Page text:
SINCE March 12, 2012, Slovakia has been living the ‘Year of Fico’. Unlike the signs of the Chinese zodiac, this particular cycle will last not one but four years. While opposition ‘astrologers’ say the country has entered a cycle of astronomically high unemployment, deteriorating business conditions and increasingly unclear rules, those who run the country say that it is headed towards stability and ‘certainties’ for the socially weak.
To right-wing voters, and those who endured massive disappointment at the hands of the four right-wing parties who in effect facilitated his return to power by their inability to compromise, the prospect of living under the sign of Fico provokes apathy and weariness.
There are a couple of eager self-declared new leaders who say they are ready to take on the challenge, but they resemble lonely runners who never look back and assume that they are being pursued by an army of followers headed for the same destination. While they offer grand visions for the country, visions alone do not make anyone a leader in Slovakia – or anywhere else for that matter.
Robert Fico is now ruling Slovakia alone, unlike in his first period in government, when in 2006 he ushered back into power the notorious Slovak National Party (SNS) and the Movement for a Democratic Slovakia (HZDS), with all their political baggage of nationalism and cronyism. He can rule alone not only because their term in power with Fico helped sink both Vladimír Mečiar of the HZDS and Ján Slota of the SNS – neither of whom even managed to make it into parliament in 2012 – but also thanks to his landslide victory, in which he harvested 44.4 percent of the vote and, for the first time since the fall of communism, a single-party majority in parliament.
But this also means that all the responsibility rests on his shoulders, which, given the fact that unemployment is now at almost 15 percent, its highest level since 2004, is heavier than anything he had to carry between 2006 and 2010.
Both Fico and his labour minister have been at real pains to argue that it is the global economic crisis and Slovakia’s troubled European partners, not their own changes to the tax laws or the Labour Code, that are exterminating jobs in Slovakia. Yet it now seems that even some of his staunch supporters might be having a hard time swallowing this, at least according to the most recent poll by the Focus agency, which showed Smer with 34.6-percent support – 10 percentage points less than in last year’s election.
Though the poll instantly prompted speculation about whether it really represented a trend, with pundits trying to interpret the drop and what it could mean, given the massive support that Fico still enjoys and the fact that he still has at least three years to go, it gives relatively little hope to those who are hunting for new voters. As Ján Baránek, a sociologist working for Polis, noted, those who abandon Fico will first go into the column of undecided voters – and linger there for some time. It is unlikely then that the ‘new leaders’ will benefit from them any time soon, if at all.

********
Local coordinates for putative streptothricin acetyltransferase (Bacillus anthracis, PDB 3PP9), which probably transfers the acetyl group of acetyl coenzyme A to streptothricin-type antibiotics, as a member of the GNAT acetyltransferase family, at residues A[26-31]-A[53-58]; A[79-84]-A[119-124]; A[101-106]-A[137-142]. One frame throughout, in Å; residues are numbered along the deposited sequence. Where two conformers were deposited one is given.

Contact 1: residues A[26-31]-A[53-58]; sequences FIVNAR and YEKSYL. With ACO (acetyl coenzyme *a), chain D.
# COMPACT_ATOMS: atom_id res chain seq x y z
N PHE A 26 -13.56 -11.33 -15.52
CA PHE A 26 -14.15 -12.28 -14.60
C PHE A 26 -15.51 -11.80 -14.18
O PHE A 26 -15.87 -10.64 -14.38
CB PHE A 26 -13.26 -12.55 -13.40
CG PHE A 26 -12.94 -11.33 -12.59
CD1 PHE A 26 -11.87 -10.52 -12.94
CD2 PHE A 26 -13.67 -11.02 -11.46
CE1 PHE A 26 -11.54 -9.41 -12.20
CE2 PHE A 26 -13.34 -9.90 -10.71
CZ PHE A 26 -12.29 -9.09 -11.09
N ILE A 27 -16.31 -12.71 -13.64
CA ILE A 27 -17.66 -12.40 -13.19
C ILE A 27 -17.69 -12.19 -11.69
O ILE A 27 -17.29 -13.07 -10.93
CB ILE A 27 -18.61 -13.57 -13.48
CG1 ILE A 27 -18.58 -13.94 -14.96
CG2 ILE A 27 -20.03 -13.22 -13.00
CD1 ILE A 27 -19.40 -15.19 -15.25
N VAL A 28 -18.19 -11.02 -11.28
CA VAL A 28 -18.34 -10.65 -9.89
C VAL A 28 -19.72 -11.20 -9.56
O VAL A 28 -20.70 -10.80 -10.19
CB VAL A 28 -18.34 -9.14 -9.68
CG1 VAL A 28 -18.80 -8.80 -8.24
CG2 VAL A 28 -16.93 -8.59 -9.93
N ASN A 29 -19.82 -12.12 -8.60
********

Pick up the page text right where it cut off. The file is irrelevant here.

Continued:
Commentators and analysts have also been busy trying to determine whether Fico’s ruling style has changed, and if so what impact this change will have on laws, policies and the way that those who did not vote for him, and never will, actually feel about their place in society.
As a matter of fact, Fico no longer calls journalists prostitutes or idiots and he is mostly able to contain himself during his encounters with reporters, but that is probably due to the fact that he has chosen a different strategy for polishing his image rather than his conviction that the public has the right to check him and ask questions – and that journalists are their voice, eyes and ears in doing so.
Fico’s recent heated comments directed at minorities, which suggested that he thinks Slovakia is for Slovaks, gives a pretty clear idea about how far any metamorphosis by Fico is likely to go, given the character of his audience.
When he said “we did not establish our independent state in the first place for minorities”, Fico was talking to an audience at Matica Slovenská, a state-funded cultural heritage institution based in Martin which political analyst Grigorij Mesežnikov, in a recent interview with The Slovak Spectator, characterised as an “outdated organisation which for years has been behaving as a de facto political party, [as] part of the nationalist block”. This certainly goes some way to explain Fico’s nationalist rhetoric. What is scary is that he seemed rather comfortable in the role.